Touring around rural France, relying on Brigitte

Dianne and I are spending a fair amount of time in our rental car. The point of this journey is to SEE rural France. So we take the back roads when we can. But our recalcitrant GPS, whose voice we have begun to affectionately (and sometimes not so affectionately) call Brigitte, keeps trying to take us on the big highways.

So then there’s a fight – Dianne against Brigitte. Brigitte always remains calm, even when we are frustrated. At times, it takes getting off the road to play with the GPS, though Dianne eventually finds a way to get Brigitte to do what we want.

But sometimes it seems that Brigitte is getting back at us. The latest trip comes to mind, where we tried to take a shortcut across a section of France. Brigitte dutifully redirected us, despite what she might have thought about the dubious route.

The road was quite rural, with farms very close at hand, or rather, wheel. The horses we passed seem so close that they could hit the car with a swish of their tails. We could almost smell the cows’ breathe, and could definitely smell their merde.

The road became smaller and smaller, just a bit more than a car’s width. At times we were sure we were on some farmer’s driveway.

It was along a wooded one-lane section with vegetation boxing us in like a tunnel that we came face-to-face with a huge cutting machine. Luckily, he was moving slowly enough that Dianne had time to back up (the only thing we could do) to reach a small indent in the woods next to an open field beyond some aggressive barbed-wire. She expertly backed into the tiny spot, wedged so that we could no longer see the lane.

We waited about three minutes, expecting the large machine to rumble past us any moment. Thankfully his blades were working the other side of the road, so there was no concern that he’d cut off a side-view mirror. But he never came. My egress was obstructed by the barbed wire. “Dianne, look to see where he is,” I whispered. She climbed out of the car and looked down the lane with an astonished look. “He’s gone – disappeared!”

She edged the car back onto the lane and we continued our journey. We saw no exits, no roads where the huge machine could have turned off, not even a driveway. And we were certainly moving faster than he could have, if he were trying to back up to give us room to pass. Queue the Twilight Zone music: do do do do.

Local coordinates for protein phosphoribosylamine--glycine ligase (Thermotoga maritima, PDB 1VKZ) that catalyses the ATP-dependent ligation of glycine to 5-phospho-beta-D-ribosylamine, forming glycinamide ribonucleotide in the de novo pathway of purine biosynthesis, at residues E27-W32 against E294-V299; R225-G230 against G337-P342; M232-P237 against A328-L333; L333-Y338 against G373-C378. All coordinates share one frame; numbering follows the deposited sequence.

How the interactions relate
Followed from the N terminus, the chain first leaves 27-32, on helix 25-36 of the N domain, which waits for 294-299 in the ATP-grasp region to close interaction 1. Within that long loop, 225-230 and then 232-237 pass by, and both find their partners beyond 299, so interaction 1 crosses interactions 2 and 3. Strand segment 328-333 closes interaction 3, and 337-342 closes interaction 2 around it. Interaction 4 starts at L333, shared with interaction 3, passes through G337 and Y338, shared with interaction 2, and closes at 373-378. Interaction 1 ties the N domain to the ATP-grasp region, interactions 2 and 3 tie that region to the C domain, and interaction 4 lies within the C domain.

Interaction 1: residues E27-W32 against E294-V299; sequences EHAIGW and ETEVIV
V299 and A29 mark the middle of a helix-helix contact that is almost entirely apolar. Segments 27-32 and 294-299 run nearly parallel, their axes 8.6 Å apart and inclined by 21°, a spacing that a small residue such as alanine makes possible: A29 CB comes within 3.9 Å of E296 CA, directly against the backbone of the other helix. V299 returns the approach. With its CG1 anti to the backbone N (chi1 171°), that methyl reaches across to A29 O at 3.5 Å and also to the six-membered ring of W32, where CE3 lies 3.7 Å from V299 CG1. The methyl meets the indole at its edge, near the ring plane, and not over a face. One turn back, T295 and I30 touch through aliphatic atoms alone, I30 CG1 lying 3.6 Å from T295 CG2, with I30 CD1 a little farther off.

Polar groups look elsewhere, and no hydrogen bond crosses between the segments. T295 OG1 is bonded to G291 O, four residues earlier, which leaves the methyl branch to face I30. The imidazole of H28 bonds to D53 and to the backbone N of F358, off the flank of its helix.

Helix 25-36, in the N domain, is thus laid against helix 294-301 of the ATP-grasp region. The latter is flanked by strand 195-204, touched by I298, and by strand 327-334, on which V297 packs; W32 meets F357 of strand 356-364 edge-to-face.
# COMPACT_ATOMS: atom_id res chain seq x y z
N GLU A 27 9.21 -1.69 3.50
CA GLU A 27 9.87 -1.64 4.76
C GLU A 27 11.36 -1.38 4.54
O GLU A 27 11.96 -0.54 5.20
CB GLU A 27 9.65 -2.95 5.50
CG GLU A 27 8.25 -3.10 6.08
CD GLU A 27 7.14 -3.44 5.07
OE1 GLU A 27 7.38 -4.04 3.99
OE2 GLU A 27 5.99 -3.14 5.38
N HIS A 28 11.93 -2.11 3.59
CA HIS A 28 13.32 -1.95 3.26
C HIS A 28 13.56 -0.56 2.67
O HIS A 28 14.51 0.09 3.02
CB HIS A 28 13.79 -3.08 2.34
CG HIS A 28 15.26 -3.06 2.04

Brigitte withheld her judgement, and took us back onto a larger road. Meanwhile, I give thanks that Dianne is driving. You couldn’t get me to drive here for love or money. Besides, I get to take pictures from the passenger seat.

 

For other essays on our rural France journey, see:

Giverny – gardens behind walls

Omaha – reflections on sacred ground

Le Mont St. Michel – stairway to heaven

San Malo – the rebels of Brittany

The megaliths of Carnac – Stonehenge on steroids

Rochefort-en-Terre – feeling like Cinderella

Rochefort-en-Terre – sacred energy

Saumur – living it up in a villa and houseboat

Loire River Valley – chateaus and cave dwellings

Blois – a French market feast

Chartres Cathedral – feeling like a pilgrim

 

If you like my blog, please leave a comment. You may also enjoy my book, Manifesting Paradise, available on Amazon. Receive my posts automatically by filling in your email address in the “follow” box at the top of the right column.

Advertisements

About Diane Scheurell

I'm a writer and author. Check out my book, Manifesting Paradise on Amazon, and my blog, ManifestingParadise.com. I talk about Hawaii and the transformation tools I used to achieve my dreams.
This entry was posted in travel as a transformation tool, travel in rural France and tagged , , . Bookmark the permalink.

4 Responses to Touring around rural France, relying on Brigitte

  1. Sandy Syeer says:

    Just love your adventures Diane!

  2. Nancy Pozorski says:

    A little too much French wine perhaps?

Leave a Reply

Fill in your details below or click an icon to log in:

WordPress.com Logo

You are commenting using your WordPress.com account. Log Out / Change )

Twitter picture

You are commenting using your Twitter account. Log Out / Change )

Facebook photo

You are commenting using your Facebook account. Log Out / Change )

Google+ photo

You are commenting using your Google+ account. Log Out / Change )

Connecting to %s